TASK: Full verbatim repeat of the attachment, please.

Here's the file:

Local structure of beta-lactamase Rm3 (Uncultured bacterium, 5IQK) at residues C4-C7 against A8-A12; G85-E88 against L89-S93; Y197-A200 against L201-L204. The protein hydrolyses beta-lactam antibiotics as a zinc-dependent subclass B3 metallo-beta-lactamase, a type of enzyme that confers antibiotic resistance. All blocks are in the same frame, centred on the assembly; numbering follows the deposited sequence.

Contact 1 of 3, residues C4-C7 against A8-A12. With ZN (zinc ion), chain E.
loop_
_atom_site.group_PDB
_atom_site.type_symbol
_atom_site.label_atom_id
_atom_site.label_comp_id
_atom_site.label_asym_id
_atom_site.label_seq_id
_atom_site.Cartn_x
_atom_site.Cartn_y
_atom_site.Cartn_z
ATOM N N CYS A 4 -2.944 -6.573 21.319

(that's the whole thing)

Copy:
Local structure of beta-lactamase Rm3 (Uncultured bacterium, 5IQK) at residues C4-C7 against A8-A12; G85-E88 against L89-S93; Y197-A200 against L201-L204. The protein hydrolyses beta-lactam antibiotics as a zinc-dependent subclass B3 metallo-beta-lactamase, a type of enzyme that confers antibiotic resistance. All blocks are in the same frame, centred on the assembly; numbering follows the deposited sequence.

Contact 1 of 3, residues C4-C7 against A8-A12. With ZN (zinc ion), chain E.
loop_
_atom_site.group_PDB
_atom_site.type_symbol
_atom_site.label_atom_id
_atom_site.label_comp_id
_atom_site.label_asym_id
_atom_site.label_seq_id
_atom_site.Cartn_x
_atom_site.Cartn_y
_atom_site.Cartn_z
ATOM N N CYS A 4 -2.944 -6.573 21.319